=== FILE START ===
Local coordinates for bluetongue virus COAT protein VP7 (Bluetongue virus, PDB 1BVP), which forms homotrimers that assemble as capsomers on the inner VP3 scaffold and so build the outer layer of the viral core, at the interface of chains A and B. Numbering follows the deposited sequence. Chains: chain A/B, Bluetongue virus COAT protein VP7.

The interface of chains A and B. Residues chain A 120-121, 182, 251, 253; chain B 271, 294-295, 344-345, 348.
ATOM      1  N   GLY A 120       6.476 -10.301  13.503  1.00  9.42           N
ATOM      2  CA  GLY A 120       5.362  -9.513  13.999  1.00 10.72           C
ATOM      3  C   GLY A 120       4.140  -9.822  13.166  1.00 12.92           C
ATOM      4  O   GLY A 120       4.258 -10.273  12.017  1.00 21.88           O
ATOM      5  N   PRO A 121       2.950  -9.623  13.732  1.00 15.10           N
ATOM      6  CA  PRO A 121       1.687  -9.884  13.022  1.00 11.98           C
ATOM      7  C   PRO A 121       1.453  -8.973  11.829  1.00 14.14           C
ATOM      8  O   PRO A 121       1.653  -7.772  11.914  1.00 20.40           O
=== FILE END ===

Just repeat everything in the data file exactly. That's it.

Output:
Local coordinates for bluetongue virus COAT protein VP7 (Bluetongue virus, PDB 1BVP), which forms homotrimers that assemble as capsomers on the inner VP3 scaffold and so build the outer layer of the viral core, at the interface of chains A and B. Numbering follows the deposited sequence. Chains: chain A/B, Bluetongue virus COAT protein VP7.

The interface of chains A and B. Residues chain A 120-121, 182, 251, 253; chain B 271, 294-295, 344-345, 348.
ATOM      1  N   GLY A 120       6.476 -10.301  13.503  1.00  9.42           N
ATOM      2  CA  GLY A 120       5.362  -9.513  13.999  1.00 10.72           C
ATOM      3  C   GLY A 120       4.140  -9.822  13.166  1.00 12.92           C
ATOM      4  O   GLY A 120       4.258 -10.273  12.017  1.00 21.88           O
ATOM      5  N   PRO A 121       2.950  -9.623  13.732  1.00 15.10           N
ATOM      6  CA  PRO A 121       1.687  -9.884  13.022  1.00 11.98           C
ATOM      7  C   PRO A 121       1.453  -8.973  11.829  1.00 14.14           C
ATOM      8  O   PRO A 121       1.653  -7.772  11.914  1.00 20.40           O